The next question the Half-Earth Project needed to answer was, which Half?
Enter Map of Life. Map of Life is a core tool of the Half-Earth Project, which is working to identify and prioritize areas of greatest biodiversity value, and communicate this information in new, dynamic, and engaging ways.
Based out of Yale University and the University of Florida, Map of Life assembles, integrates, and analyzes data on global species distributions. It brings together a wealth of information, assessing information on nearly 100,000 species from hundreds of data sources with multiple data types.
Building on several years of close collaboration with Google, Map of Life leverages Google Cloud Platform services to support biodiversity research, monitoring, education, and decision-making. By leveraging an enormous biodiversity database and a suite of spatial modeling tools, Map of Life is able to capture detailed patterns of species distributions at planetary scale.
Today, the Half-Earth Project Map is using new and existing data and applying cutting-edge capabilities of Google Cloud Platform with the goal of mapping terrestrial, marine, and freshwater species at up to 1 kilometer resolution.
Science-Driven Conservation: A big data problem using Google Cloud Platform solutions Data Warehousing For an initial set of analyses we leveraged the PostGIS suite of spatial functions to measure expected species presence by overlaying species range map polygons with a global grid composed of approximately 110 km x 110 km cells.
Outputs from these intersections are stored on Google Cloud Storage and imported to the BigQuery data warehousing service. The speed at which BigQuery can aggregate across large tables and compute metrics has been vital for analyzing large volumes of biodiversity data. This is increasingly important as the Half-Earth Project continues to add new species groups and generates higher resolution predictions of where species occur. Tables currently in the hundreds of millions of rows may scale to billions or trillions of rows as our taxonomic and spatial resolution increases. The low storage cost and transaction-based pricing BigQuery offers allows us to query and aggregate tables of such size without the maintenance and overhead required by a traditional data warehouse solution.
Measuring Biodiversity One aspect of our work measured biodiversity data in two ways: richness and range rarity.
Richness is the number of species occurring, or expected to occur, within a given area. Richness is the simplest way to measure biodiversity.
Range rarity is a continuous metric of range-restrictedness and crucial for considering species with very small ranges that are often of greatest conservation concern. Range rarity is a close proxy for the irreplaceability of a location when the goal is to conserve as many species as possible.
Determining Goals for Species Protection Another aspect of our analysis included estimating the amount of land already protected within any given ca. 100km cells grid cell (mentioned above). To map the protected area network, we filtered the World Database of Protected Areas, which became available as an Earth Engine public table asset in 2017, to remove redundant reserves and so called “paper-parks” that lack on-the-ground biodiversity protection. For areas that lack a geometry and only include a point location and reserve area, we generated a polygon by buffering the point provided to the size of the park. We then computed the area protected within each grid cell, and exported the results to Cloud Storage.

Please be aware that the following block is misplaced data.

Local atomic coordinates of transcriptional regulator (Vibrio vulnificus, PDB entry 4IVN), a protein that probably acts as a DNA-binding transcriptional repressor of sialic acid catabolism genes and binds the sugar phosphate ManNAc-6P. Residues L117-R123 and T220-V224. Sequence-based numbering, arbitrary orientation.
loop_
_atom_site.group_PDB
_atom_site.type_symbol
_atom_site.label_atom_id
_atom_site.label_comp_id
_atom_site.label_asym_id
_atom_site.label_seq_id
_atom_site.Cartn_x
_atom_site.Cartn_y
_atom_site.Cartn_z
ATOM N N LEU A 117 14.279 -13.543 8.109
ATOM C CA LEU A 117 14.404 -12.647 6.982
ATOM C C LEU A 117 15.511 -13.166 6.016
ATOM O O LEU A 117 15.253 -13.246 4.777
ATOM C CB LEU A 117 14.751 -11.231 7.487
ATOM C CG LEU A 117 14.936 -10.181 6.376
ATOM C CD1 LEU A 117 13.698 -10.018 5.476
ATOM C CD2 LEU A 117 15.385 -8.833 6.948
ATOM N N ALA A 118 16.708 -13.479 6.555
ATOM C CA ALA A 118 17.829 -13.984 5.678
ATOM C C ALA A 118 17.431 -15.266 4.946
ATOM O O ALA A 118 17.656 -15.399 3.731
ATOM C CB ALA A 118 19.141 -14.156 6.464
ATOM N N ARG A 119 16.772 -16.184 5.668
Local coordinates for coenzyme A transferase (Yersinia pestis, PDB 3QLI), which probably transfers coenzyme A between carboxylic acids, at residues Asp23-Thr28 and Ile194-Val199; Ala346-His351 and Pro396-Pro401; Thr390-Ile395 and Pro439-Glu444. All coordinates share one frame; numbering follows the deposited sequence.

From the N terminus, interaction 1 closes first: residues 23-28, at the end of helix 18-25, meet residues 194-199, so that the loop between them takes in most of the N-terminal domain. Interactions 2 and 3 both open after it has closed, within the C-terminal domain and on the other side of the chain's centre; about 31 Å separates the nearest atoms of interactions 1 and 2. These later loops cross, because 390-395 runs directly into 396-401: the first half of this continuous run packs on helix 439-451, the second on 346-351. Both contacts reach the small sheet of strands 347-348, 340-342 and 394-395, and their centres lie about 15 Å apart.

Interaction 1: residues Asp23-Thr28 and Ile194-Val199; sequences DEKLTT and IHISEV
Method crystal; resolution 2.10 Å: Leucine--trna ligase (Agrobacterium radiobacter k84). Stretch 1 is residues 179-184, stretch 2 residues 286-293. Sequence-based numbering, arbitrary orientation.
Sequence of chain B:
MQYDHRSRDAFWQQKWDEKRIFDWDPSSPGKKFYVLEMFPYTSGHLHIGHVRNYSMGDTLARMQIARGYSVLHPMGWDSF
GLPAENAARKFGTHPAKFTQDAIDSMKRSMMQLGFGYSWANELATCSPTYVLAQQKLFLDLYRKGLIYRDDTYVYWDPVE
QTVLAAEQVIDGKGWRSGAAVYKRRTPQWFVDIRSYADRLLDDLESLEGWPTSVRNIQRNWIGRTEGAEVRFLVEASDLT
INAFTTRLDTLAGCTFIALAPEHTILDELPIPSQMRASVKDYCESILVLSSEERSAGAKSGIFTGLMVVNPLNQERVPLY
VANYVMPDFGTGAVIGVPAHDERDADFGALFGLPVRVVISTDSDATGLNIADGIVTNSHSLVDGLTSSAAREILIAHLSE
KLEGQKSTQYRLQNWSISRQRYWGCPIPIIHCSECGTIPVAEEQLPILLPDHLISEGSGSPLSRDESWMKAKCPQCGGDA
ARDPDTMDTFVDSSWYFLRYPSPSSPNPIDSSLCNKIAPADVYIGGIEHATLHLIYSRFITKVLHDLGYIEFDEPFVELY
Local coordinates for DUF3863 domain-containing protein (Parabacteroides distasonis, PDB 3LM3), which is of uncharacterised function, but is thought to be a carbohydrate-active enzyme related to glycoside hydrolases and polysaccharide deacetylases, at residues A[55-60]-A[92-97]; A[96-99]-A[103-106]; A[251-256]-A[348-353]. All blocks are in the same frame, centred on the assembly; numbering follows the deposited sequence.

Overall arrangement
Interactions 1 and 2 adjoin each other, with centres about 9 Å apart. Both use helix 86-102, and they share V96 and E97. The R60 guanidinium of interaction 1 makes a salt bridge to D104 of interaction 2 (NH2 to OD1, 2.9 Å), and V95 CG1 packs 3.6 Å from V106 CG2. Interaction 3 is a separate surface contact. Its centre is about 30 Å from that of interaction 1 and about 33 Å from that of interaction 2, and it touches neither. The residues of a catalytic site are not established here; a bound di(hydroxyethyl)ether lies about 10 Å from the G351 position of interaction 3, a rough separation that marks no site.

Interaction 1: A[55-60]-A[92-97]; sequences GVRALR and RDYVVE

While no habitat loss is ideal, species with larger range sizes can generally afford to lose more habitat than those with smaller ranges. Accordingly, we determined individual species “protected” status based on range size and the proportion of their range that is protected. As the amount of protected area increases, the number of species protected also increases.
But what is good for one species group is not necessarily ideal for another, and what is good for the whole of biodiversity may leave small groups vulnerable.
Progress toward Half-Earth will be measured as a running total of conservation protections, with the ultimate goal being half the Earth’s land and sea. BigQuery window functions allow this to be computed quickly for each cell in the grid. As we selected breakpoints up to 50% of the Earth’s area, we tested each species with our function to see whether it met its minimum protected area, then counted the number of species that met the criteria for each step in the scenario.
Putting It Together To ensure rapid map tile delivery to the globe, we generated and exported static tilesets to Cloud Storage using Earth Engine’s Export.map.toCloudStorage() feature. This meant exporting compiled data as CSV from BigQuery, which can be re-joined to the grid Shapefile using OGR command line tools and ingested to Earth Engine as a table asset. From there we were able to visualize and explore the data in the Earth Engine code editor and export tiles once we were satisfied with the appearance.
Finally, with our Cloud Storage bucket populated with map tiles and data to drive charts and infographics, the front-end wizards at Vizzuality plugged in to our API to bring it all to life on the Half-Earth Map.
The Half-Earth Map pieces together species distribution data, the protected areas map, and a mask of human activities into a single map useful to scientists, conservationists, communities, decision-makers and anyone interested in biodiversity and the health of our planet.
View article on Medium